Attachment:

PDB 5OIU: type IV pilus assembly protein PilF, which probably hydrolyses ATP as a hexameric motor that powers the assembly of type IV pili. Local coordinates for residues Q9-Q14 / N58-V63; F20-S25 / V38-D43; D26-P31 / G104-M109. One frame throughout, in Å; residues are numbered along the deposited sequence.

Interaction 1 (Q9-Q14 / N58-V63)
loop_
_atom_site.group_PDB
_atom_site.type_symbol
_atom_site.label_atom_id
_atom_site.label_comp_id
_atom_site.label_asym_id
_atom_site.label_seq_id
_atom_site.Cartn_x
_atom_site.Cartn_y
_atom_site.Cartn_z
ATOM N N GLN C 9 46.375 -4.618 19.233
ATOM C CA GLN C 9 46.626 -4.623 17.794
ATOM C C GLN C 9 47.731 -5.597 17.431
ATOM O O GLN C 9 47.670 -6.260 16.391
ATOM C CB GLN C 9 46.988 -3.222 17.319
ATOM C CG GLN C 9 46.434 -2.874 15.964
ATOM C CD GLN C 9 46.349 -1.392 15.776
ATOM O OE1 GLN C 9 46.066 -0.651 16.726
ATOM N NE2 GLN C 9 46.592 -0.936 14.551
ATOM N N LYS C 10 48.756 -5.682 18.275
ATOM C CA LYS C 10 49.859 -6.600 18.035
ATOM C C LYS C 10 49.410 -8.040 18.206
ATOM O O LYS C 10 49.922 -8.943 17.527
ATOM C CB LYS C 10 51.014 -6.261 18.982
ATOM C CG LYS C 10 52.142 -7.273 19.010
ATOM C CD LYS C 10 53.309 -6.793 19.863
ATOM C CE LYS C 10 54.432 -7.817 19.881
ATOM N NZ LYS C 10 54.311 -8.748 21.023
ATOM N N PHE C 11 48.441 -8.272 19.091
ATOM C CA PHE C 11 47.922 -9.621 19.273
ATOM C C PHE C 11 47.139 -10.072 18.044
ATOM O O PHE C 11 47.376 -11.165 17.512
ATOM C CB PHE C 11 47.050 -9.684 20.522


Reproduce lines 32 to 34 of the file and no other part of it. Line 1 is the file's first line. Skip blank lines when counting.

ATOM C CA PHE C 11 47.922 -9.621 19.273
ATOM C C PHE C 11 47.139 -10.072 18.044
ATOM O O PHE C 11 47.376 -11.165 17.512